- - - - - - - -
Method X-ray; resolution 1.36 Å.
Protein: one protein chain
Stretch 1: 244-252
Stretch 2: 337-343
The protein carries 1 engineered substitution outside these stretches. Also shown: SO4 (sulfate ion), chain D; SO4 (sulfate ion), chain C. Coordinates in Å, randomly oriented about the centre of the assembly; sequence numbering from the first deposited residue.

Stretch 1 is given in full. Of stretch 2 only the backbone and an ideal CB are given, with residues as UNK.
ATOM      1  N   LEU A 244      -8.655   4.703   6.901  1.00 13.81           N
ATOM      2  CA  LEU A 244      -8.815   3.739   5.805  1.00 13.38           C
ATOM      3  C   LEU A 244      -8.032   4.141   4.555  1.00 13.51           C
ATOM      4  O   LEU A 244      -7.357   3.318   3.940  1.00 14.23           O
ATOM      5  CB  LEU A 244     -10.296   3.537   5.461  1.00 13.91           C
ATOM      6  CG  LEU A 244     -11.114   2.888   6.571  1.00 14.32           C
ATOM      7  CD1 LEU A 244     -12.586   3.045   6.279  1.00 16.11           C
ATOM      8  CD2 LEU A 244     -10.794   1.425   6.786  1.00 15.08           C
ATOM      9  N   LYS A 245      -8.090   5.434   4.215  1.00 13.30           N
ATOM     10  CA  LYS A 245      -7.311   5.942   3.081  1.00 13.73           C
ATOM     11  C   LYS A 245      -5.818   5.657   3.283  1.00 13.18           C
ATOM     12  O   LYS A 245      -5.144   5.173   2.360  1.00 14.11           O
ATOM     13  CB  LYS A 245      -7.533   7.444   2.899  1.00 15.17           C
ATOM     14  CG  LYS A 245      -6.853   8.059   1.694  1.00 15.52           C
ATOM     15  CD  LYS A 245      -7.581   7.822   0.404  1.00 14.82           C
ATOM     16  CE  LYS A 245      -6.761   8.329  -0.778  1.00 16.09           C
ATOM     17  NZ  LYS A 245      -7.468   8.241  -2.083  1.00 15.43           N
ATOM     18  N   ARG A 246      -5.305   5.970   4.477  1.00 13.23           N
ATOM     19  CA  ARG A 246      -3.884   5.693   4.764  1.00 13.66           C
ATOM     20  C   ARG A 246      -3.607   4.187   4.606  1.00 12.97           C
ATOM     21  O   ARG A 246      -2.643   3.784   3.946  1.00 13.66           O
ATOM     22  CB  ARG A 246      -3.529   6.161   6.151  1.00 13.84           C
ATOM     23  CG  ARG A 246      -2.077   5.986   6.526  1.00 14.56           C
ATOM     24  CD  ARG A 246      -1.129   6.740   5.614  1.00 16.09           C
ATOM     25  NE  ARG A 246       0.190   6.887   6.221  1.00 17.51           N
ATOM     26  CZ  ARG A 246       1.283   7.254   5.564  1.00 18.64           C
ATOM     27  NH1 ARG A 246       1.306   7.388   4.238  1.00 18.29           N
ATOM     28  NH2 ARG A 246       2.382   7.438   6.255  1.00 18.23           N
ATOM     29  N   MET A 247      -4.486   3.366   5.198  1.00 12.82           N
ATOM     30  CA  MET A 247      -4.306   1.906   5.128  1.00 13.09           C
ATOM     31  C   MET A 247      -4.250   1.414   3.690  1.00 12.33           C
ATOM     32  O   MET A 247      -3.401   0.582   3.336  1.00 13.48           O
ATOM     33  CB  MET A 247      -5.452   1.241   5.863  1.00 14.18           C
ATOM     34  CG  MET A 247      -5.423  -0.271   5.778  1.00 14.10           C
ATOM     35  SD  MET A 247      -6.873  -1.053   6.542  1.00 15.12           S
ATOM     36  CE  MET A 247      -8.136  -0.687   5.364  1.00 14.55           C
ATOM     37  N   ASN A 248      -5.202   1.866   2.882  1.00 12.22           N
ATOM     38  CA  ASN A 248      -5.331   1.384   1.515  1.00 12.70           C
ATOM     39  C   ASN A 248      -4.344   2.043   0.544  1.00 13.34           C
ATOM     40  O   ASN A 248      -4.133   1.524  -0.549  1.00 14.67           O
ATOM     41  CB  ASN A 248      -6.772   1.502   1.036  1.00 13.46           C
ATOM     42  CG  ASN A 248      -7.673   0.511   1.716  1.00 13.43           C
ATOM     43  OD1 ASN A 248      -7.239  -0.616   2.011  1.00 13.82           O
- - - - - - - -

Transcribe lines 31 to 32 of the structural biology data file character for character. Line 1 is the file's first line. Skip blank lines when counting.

ATOM     25  NE  ARG A 246       0.190   6.887   6.221  1.00 17.51           N
ATOM     26  CZ  ARG A 246       1.283   7.254   5.564  1.00 18.64           C